Average porosity – cuticle slightly raised; average time
High porosity – cuticle lifted; quicker processing time
Test for porosity – finger and thumb test Types of Porosity Number of hairs per square inch
Refers to hair thickness Density Cover up or blend gray hair
Enhance existing hair color
Create a fashion statement or statement of self expression
Correct unwanted tones
Accentuate a particular haircut Reasons for Coloring Hair Haircolor: a professional, industry-coined term referring to products and services for artificially coloring the hair
Hair color: refers to the natural color of the hair Haircolor vs. Hair color Objectives (continued) Define what a preliminary strand test is and explain why it is used.
List and describe the procedure for a virgin single-process color service.
Understand the two processes involved in double-process haircoloring.
Describe the various forms of hair lightener. Objectives (continued) Explain the role of hydrogen peroxide in a haircolor formula.
Explain the action of hair lighteners.
List the four key questions to ask when formulating a haircolor.
Understand why a patch test is useful in haircoloring. Objectives (continued)
Identify primary, secondary, and tertiary colors.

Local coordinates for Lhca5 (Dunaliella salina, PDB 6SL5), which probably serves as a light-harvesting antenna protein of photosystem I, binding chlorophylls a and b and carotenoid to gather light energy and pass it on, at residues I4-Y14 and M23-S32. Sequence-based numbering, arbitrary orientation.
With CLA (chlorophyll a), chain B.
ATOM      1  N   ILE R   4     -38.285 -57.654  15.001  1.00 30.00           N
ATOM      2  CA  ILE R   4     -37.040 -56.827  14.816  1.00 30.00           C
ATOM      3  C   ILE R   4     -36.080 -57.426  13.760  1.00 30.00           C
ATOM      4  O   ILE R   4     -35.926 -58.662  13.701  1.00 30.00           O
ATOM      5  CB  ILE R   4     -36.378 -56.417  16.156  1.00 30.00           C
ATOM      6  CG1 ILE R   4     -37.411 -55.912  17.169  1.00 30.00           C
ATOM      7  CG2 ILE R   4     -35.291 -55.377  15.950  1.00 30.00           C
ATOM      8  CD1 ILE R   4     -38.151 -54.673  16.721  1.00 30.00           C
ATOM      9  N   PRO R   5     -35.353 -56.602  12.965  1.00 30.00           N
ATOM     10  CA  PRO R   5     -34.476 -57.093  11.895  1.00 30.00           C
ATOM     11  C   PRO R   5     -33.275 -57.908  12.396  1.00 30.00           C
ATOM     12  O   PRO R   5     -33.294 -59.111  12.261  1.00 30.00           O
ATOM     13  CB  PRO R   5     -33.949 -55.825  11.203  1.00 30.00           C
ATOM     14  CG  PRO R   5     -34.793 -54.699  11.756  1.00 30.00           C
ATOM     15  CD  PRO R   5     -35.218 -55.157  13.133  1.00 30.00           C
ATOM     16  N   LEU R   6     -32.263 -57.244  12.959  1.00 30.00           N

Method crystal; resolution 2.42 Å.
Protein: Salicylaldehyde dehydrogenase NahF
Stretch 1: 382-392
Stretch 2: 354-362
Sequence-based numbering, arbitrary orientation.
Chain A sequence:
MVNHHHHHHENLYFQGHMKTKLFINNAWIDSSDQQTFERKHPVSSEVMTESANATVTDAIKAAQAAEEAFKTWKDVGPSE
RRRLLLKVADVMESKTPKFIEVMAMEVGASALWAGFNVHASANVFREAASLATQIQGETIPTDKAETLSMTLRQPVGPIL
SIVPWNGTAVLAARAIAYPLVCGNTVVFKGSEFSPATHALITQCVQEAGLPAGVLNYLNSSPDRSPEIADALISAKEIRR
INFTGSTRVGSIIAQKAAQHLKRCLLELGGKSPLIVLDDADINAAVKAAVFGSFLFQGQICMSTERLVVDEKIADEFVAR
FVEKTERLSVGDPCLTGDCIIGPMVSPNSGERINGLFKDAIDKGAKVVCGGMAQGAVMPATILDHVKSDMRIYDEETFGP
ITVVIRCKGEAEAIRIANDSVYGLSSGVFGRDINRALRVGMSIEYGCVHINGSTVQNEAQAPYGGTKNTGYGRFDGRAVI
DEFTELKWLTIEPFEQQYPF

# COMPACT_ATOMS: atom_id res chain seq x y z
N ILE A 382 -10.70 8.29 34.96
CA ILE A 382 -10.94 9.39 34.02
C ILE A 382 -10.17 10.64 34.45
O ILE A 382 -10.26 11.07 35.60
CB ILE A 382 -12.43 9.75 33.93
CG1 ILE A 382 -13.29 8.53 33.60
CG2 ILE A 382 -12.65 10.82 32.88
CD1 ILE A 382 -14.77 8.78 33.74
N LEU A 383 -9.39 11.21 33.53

Know what role tone and intensity play in haircolor.
List and describe the categories of haircolor. “The only thing that makes life possible is permanent, intolerable uncertainty: not knowing what comes next.”

– Ursula K. Le Guin Summary and Review (continued) What are three commonly used methods for highlighting? Describe each.
List seven tips for achieving gray coverage.
List the rules of color correction.
List five safety precautions to follow during haircoloring. Summary and Review (continued) What are levels? What does the level system help determine when formulating haircolor?
Name the primary, secondary, and tertiary colors.
What is the role of tone and intensity in haircolor?
Describe each category of haircolor. Why do people color their hair?
How does the hair’s porosity affect haircolor?
How many types of melanin are found in hair? Describe each. Summary and Review Safety Precautions (continued) Do not overlap product during retouch.
Use mild, acid-balanced shampoo.
Always wash hands before and after serving each client. Safety Precautions (continued) Use disinfected applicators and tools.
Drape properly.
Perform strand test.
Use glass or plastic bowl or plastic bottle.